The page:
Gallery Essay for "A Prologue" by Neil McClister:
Think of the words “now” and “here,” whose meaning depends on the moment of their utterance and the position of the speaker. Such indexicality is at stake in Eileen Neff’s latest exhibition, “A Prologue” (a scene-setting that points to the future while describing the past), which features new photographs that often literally incorporate her own early work from the 1990s, in a dizzying and virtuosic web of relations in space and time.
There are three types of image in this hall of mirrors: a detail that Neff notices; something that she pictures (a hand-colored bush spliced into a bedroom in The Visit, 1990); and something no one sees (specimens that she spotted in the spring migration lend their name to Northern Parula and American Redstart, 2014, smeary images of woods shot from a moving train). Her curiously familiar subjects recur, conveying an astonishing poetry: an electrified space supporting a surreal mobility of presence.
Consistent with Neff’s working method, “A Prologue” accommodates many layers of reference to location. The story of this latest exhibition begins in Neff’s studio, where she “took in” three of her photographs from the 1990s, recently unearthed from storage, and demonstrated her innate gift for placing objects just so: The Visit, 1990, atop piles of bird guides on a table; Forest for the Trees, 1990, half-hiding a shelf holding another artwork; Outing, 1990, amid objects echoing its own palette. Neff soon realized that they were ready to be “fixed” as they were: re-photographed in a new context, rescued, brought into the present. In the gallery, which the artist considers as thoughtfully as the studio, the early works and recent works are united. The Visit, 1997, hangs next to Visit in the Studio, 2014, accompanied by the dark, transcendental meditation Marsh Light, 2014. Nearby, an edge of Marsh Light reappears in Switch, 2014, along with an “on” light switch and a small taped-up test print: part of a painted wooden bird, one of a pair featured in Yellow Birds, 2014, across the room—themselves superimposed on an upside-down speeding-train shot. Such riffs abound in Neff’s work; objects turned, doubled, enlarged; space interrupted, invented, spliced (by hand at the outset, digitally later). In A Planet’s Encouragement, 2007, a faked golden sunset illuminates a row of real trees; in Sun Setting, 2014, artificial trees glow in late afternoon light hitting the artist’s studio wall. Between them rises Half Glimpsed, 2014, a Newmanesque zip of sky: a crack of negative space.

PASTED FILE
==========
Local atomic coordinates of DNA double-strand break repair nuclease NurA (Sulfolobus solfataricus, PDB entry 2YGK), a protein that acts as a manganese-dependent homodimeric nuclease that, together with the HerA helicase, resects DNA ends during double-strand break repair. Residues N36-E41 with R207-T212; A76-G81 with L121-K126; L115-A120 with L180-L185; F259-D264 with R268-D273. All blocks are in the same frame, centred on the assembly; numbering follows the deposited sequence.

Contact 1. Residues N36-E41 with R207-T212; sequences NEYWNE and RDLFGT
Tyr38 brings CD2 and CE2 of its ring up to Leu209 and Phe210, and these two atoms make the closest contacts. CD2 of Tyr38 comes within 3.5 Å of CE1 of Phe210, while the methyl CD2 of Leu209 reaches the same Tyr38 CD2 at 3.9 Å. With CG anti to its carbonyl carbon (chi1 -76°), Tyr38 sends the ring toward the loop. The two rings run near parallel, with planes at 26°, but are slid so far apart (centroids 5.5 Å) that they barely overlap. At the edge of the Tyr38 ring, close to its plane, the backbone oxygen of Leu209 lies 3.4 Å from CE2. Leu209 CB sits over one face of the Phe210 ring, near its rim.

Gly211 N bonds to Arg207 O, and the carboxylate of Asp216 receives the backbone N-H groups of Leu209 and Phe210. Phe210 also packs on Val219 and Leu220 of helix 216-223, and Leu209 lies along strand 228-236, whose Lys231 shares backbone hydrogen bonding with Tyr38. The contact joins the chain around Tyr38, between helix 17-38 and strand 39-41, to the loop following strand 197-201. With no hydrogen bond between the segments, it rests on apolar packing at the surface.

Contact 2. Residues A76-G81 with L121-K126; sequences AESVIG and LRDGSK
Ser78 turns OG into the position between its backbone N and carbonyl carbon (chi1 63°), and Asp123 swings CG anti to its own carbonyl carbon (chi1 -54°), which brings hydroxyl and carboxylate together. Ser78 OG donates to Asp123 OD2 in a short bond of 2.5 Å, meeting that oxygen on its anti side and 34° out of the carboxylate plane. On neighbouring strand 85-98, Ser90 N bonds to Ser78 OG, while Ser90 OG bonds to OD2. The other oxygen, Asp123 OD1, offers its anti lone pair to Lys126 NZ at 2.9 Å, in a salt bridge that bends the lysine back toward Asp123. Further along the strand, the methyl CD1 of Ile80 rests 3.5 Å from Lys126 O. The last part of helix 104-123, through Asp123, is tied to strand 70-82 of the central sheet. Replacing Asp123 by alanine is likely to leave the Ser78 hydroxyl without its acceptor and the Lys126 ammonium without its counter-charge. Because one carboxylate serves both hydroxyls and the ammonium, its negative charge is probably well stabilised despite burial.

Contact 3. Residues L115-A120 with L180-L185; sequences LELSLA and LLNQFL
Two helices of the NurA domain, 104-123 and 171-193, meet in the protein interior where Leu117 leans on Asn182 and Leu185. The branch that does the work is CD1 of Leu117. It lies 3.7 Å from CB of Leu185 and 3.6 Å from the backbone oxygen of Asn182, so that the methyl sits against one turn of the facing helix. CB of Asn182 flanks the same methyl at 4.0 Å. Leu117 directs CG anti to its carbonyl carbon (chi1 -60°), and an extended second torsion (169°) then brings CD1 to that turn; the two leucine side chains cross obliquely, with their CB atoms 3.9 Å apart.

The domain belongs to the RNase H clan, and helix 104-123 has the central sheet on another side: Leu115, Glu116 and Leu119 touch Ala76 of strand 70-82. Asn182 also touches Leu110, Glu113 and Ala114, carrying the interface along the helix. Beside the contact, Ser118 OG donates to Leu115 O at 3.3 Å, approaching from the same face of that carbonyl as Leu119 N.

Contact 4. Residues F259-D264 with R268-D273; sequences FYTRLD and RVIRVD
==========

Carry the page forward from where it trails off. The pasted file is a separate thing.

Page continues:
In the apparent simplicity of these poetic images, her subjects represent true attentiveness. Cornered, 2014, hangs low, near the edge of the main gallery wall; the image captures the opposite corner of the gallery, flipped as if reflected. Uncanny, this image colludes with the real corner; the room seems to spin around you. Like the photographs, you are manipulated; you face both the illusion and the impossibility of the image’s space, of the atomization of objects, of the vacuum. Significance is always applied, multiple, indexical. Real and surreal coexist. Neff’s work offers you the rare chance to calibrate your own ever-shifting gaze.